BBC Parliament journalists are set to take 24-hours of strike in protest at unequal pay grading from 6am tomorrow.
The majority of staff who produce content for the 24-hour TV channel, which includes live coverage of Prime Minister’s Questions and parliamentary committee hearings, hold the title of Broadcast Assistants and sit in pay grade five.
However, comparable work by colleagues at the BBC News Channel and BBC World is done by Broadcast Journalists who sit two tiers above at pay grade seven, according to the NUJ whch says it has received a mandate for industrial action after all members concerned voted in favour of a strike.
According to the BBC less than 20 staff are involved in the strike action.
The union claims viewing figures for the dedicated politics channel have doubled in recent years as a result of the “hard work” of its members.
Aiden James, father of chapel at BBC Westminster, part of the BBC News division, said: “This is not about pay, it’s about fairness and being valued for what we do.
“We want [the channel] to improve further and grow to serve its audience. Managers can be helped to achieve this by investing in their staff, rather than exploiting the commitment of grade five Broadcast Assistants.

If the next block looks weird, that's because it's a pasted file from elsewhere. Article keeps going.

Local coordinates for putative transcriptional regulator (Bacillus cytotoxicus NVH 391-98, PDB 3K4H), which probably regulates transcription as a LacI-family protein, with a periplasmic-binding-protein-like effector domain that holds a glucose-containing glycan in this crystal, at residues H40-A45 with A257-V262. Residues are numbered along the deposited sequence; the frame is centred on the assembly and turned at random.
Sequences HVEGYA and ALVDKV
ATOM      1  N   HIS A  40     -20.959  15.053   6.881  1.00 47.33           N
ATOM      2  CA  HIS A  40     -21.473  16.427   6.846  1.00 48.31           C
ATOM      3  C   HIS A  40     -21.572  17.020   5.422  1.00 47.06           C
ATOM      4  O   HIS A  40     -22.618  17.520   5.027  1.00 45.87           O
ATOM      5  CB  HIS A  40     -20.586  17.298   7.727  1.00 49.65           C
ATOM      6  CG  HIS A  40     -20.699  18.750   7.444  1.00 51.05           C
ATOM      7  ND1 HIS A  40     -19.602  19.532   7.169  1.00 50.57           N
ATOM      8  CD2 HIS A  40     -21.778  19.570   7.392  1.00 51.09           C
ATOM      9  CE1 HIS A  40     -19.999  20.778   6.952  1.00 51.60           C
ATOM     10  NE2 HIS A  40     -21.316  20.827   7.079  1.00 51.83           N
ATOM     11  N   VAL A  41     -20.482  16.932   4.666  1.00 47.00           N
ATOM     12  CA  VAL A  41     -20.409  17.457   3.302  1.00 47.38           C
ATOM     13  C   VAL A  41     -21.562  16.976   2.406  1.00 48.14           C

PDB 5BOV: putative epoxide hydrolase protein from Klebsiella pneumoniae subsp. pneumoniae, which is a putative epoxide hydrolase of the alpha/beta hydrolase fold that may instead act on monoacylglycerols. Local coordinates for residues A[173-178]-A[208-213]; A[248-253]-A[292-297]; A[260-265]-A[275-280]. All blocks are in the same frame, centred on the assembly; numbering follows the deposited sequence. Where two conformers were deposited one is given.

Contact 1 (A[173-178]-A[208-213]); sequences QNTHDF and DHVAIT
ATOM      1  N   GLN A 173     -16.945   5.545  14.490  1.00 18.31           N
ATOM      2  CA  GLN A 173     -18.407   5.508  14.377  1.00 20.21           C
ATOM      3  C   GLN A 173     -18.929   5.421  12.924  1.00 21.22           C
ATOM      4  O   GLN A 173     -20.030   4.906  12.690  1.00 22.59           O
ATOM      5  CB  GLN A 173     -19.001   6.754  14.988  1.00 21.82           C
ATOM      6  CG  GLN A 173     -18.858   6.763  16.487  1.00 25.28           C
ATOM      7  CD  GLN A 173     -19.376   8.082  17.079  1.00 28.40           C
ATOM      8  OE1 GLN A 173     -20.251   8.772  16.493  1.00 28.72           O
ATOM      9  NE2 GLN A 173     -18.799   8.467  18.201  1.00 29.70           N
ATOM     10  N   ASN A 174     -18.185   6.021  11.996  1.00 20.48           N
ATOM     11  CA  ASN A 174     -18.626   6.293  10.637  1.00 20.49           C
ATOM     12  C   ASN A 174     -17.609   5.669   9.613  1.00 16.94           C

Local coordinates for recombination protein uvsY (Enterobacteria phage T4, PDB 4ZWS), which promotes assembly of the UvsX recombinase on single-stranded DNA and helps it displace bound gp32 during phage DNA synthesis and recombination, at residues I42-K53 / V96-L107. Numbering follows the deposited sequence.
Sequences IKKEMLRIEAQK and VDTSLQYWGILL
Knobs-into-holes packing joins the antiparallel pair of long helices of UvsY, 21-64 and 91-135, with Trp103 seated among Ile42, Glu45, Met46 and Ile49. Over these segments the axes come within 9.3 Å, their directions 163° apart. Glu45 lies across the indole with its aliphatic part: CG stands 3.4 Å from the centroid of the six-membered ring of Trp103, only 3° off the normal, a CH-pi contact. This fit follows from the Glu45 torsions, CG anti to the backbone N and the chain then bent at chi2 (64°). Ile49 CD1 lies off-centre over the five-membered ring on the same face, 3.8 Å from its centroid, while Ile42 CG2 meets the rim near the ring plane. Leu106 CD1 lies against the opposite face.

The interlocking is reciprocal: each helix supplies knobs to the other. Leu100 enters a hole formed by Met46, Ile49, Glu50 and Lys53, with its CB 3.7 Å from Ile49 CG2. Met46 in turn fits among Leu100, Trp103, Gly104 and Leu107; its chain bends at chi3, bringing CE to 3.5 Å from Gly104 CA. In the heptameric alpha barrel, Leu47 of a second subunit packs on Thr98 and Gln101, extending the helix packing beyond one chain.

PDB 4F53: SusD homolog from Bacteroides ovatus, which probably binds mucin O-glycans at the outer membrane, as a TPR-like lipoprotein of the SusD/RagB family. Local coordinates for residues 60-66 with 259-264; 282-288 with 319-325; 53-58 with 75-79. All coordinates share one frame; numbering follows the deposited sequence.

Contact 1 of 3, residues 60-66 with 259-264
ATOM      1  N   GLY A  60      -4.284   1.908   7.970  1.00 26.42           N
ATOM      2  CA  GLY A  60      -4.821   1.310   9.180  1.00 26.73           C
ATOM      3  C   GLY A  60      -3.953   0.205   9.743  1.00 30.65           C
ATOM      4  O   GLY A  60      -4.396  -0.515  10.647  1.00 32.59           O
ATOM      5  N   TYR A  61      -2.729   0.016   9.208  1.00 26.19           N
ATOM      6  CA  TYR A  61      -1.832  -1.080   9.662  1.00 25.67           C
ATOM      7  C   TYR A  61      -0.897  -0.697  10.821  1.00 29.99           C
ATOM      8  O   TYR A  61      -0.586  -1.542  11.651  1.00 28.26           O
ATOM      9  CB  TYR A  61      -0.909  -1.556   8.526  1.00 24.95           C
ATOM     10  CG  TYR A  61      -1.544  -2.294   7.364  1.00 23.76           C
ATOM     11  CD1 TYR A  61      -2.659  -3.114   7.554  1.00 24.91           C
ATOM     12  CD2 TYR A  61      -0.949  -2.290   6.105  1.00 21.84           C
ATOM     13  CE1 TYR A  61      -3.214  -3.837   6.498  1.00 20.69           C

“The NUJ wants the journalism of members at BBC Parliament to be recognised and valued by management. The NUJ wants to see staff at BBC Parliament treated equally to their grade seven colleagues.”
While the live broadcast of the House of Commons including Prime Minister’s Questions and the Business Committee session with Sir Philip Green will be handled by the channel controller and two deputies, the union has claimed coverage of the Westminster Hall debates, business in the Lords, committee hearings, the Scottish Parliament and Welsh Assembly will be “severely affected”.
However a BBC spokeswoman said there were “plans in place to maintain the schedules programming” adding: “We expect to offer a normal service including broadcasting PMQs on BBC Parliament as well as BBC News Channel and BBC Two as usual.”
The BBC also said its coverage of the Scottish Parliament, National Assemblies and business in the Lords would not be affected.
- The NUJ achieved statutory trade union recognition at the South Wales Argus in Newport this week. Contact was first made with employer Newsquest in November 2014 before it was proven the union had the majority necessary to conduct collective bargaining on behalf of editorial staff(Picture: Shutterstock)